Similar to how natural, relevant and strong backlinks can help push a web page’s keyword ranking up on search engine results pages (SERPs), backlinks can also send E-A-T indicators (both good and bad) to Google. Let’s dive a little deeper into how backlinks influence the E-A-T score that Google bestows upon a website:
- Expertise: It’s common knowledge that if your page has been shared by other reputable websites in or near your niche, it sends signals to Google that these people know what they are talking about.
- Authoritativeness: Somewhat of a carryover from how Google had traditionally viewed backlinks as they have always been seen as “authority” signals. If an authoritative website features a backlink to a page on your site, some of that authority is passed to the page (and, if structured correctly) throughout the rest of the site.
- Trustworthiness: Backlinks from trusted sites tell Google that this is a site that can be trusted to deliver accurate and relevant content to searchers (bonus points if they come from .org, .us, .gov, .edu, etc.).
As you might be beginning to see, off-page SEO techniques play a very important role in establishing your E-A-T profile once all proper on-page elements have been put into place.
Now, you might be thinking that an easy way to improve your E-A-T score would be to just score as many backlinks as you can. Unfortunately, that technique has largely gone out-of-date with the contemporary belief of “quality over quantity” taking its place.
It’s hard to compare the power of links, but it’s commonly understood that one powerful backlink from an expert, authoritative, and/or trustworthy link is worth more than a multitude of weaker links. Thanks to the Penguin and Medic Google updates, the power of strong backlinks is steadily growing as weaker backlinks continue to lose the SEO/E-A-T firepower they once had.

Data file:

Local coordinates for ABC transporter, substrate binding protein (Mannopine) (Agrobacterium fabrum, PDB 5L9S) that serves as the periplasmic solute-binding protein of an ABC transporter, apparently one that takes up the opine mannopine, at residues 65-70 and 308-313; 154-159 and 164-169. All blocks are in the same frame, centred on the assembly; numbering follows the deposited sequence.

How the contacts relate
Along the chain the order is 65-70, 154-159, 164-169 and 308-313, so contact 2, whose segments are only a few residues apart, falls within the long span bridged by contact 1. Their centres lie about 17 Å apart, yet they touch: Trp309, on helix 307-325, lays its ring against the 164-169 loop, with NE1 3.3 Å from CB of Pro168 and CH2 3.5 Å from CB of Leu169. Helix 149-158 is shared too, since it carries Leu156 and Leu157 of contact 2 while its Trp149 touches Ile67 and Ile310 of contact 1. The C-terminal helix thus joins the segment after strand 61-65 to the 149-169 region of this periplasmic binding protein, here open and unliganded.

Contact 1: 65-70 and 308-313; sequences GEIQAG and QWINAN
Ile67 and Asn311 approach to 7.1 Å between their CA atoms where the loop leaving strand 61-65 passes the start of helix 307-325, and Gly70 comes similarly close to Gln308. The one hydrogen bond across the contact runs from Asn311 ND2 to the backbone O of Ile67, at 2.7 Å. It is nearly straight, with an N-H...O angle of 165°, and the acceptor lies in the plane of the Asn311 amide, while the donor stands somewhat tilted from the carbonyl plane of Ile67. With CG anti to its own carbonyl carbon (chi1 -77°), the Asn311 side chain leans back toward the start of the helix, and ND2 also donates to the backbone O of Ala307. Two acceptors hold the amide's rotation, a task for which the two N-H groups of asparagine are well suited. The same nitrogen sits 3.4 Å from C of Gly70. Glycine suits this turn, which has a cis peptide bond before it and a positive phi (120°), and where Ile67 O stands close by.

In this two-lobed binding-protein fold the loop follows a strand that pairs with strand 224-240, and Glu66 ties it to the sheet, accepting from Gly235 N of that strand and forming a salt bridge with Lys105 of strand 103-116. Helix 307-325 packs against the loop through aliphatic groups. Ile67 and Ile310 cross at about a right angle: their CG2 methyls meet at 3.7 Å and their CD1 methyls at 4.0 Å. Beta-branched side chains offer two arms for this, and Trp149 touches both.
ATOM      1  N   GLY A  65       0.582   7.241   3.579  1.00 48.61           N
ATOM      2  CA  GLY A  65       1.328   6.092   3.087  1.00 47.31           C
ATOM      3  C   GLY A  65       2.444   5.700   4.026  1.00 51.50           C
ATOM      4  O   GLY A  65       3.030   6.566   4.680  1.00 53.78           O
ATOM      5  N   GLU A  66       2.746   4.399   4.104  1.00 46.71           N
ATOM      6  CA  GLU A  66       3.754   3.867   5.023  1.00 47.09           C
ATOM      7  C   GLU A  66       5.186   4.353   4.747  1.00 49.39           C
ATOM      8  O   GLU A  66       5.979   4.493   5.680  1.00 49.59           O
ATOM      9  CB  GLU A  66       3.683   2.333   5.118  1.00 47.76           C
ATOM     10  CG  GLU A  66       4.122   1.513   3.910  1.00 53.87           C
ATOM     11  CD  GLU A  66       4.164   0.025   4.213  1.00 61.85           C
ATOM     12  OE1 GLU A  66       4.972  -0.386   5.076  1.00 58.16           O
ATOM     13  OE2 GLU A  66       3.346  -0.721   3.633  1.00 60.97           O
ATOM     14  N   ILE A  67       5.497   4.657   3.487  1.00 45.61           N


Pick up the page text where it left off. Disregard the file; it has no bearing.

How to Use Backlinks to Improve E-A-T Score
In order to really improve your E-A-T score, your website’s off-page strategy should first focus on the quality of the content itself. You won’t be able to build backlinks that will improve E-A-T score if the content you put forward is lackluster (even if you have proper on-page E-A-T optimizations).
Next, plan on embarking on a personal outreach campaign to promote your content to authority leaders in your niche that would see your content as a valuable complement to what they are publishing. Although a time-consuming and labor-intensive process, the outcome of even a few powerful links can have a tremendous impact on your site’s E-A-T score in Google’s eyes.
Now that you have solid content on your site and are working with authoritative, trusted and expert websites to have a backlink included, it’s time to begin cleaning up your existing backlink profile. For better or for worse, backlinks can be made to your pages on your site by other websites, scrapers/bots and even malicious actors. While you may receive the occasional beneficial backlink, more often than not your going to naturally attract toxic backlinks that will harm your site.
Consistent review of the backlinks your site earns to identify potential problems will allow you to produce a disavowal list to submit to Google. (Google Search Console’s Links section will be your new best friend.) Since Google knows that the web is often an unfriendly place, you can use the disavowal list to tell it which backlinks to ignore.